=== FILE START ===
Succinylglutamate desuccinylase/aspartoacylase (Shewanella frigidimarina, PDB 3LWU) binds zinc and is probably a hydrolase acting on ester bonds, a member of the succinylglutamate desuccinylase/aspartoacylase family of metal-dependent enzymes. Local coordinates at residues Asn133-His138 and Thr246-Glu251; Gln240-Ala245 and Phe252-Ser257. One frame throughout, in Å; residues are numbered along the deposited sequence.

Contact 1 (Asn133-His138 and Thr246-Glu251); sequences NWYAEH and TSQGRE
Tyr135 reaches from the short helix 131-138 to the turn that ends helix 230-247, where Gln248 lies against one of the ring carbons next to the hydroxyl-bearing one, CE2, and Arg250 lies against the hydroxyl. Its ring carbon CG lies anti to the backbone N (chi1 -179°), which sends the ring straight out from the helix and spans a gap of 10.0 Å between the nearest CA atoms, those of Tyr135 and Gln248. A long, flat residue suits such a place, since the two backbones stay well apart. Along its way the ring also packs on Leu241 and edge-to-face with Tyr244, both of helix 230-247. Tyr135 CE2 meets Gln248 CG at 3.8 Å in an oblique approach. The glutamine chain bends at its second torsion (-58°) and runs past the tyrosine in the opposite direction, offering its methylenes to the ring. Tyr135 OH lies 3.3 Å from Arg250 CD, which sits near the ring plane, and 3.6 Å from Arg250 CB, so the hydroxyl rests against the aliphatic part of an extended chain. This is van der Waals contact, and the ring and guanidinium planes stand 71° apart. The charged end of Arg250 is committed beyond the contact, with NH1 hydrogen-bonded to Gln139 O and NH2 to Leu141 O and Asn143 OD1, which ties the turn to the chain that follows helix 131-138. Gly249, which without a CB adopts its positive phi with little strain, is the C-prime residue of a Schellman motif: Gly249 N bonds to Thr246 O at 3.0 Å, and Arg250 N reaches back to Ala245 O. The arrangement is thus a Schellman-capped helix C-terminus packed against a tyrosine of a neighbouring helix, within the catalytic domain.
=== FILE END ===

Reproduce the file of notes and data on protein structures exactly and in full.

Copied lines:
Succinylglutamate desuccinylase/aspartoacylase (Shewanella frigidimarina, PDB 3LWU) binds zinc and is probably a hydrolase acting on ester bonds, a member of the succinylglutamate desuccinylase/aspartoacylase family of metal-dependent enzymes. Local coordinates at residues Asn133-His138 and Thr246-Glu251; Gln240-Ala245 and Phe252-Ser257. One frame throughout, in Å; residues are numbered along the deposited sequence.

Contact 1 (Asn133-His138 and Thr246-Glu251); sequences NWYAEH and TSQGRE
Tyr135 reaches from the short helix 131-138 to the turn that ends helix 230-247, where Gln248 lies against one of the ring carbons next to the hydroxyl-bearing one, CE2, and Arg250 lies against the hydroxyl. Its ring carbon CG lies anti to the backbone N (chi1 -179°), which sends the ring straight out from the helix and spans a gap of 10.0 Å between the nearest CA atoms, those of Tyr135 and Gln248. A long, flat residue suits such a place, since the two backbones stay well apart. Along its way the ring also packs on Leu241 and edge-to-face with Tyr244, both of helix 230-247. Tyr135 CE2 meets Gln248 CG at 3.8 Å in an oblique approach. The glutamine chain bends at its second torsion (-58°) and runs past the tyrosine in the opposite direction, offering its methylenes to the ring. Tyr135 OH lies 3.3 Å from Arg250 CD, which sits near the ring plane, and 3.6 Å from Arg250 CB, so the hydroxyl rests against the aliphatic part of an extended chain. This is van der Waals contact, and the ring and guanidinium planes stand 71° apart. The charged end of Arg250 is committed beyond the contact, with NH1 hydrogen-bonded to Gln139 O and NH2 to Leu141 O and Asn143 OD1, which ties the turn to the chain that follows helix 131-138. Gly249, which without a CB adopts its positive phi with little strain, is the C-prime residue of a Schellman motif: Gly249 N bonds to Thr246 O at 3.0 Å, and Arg250 N reaches back to Ala245 O. The arrangement is thus a Schellman-capped helix C-terminus packed against a tyrosine of a neighbouring helix, within the catalytic domain.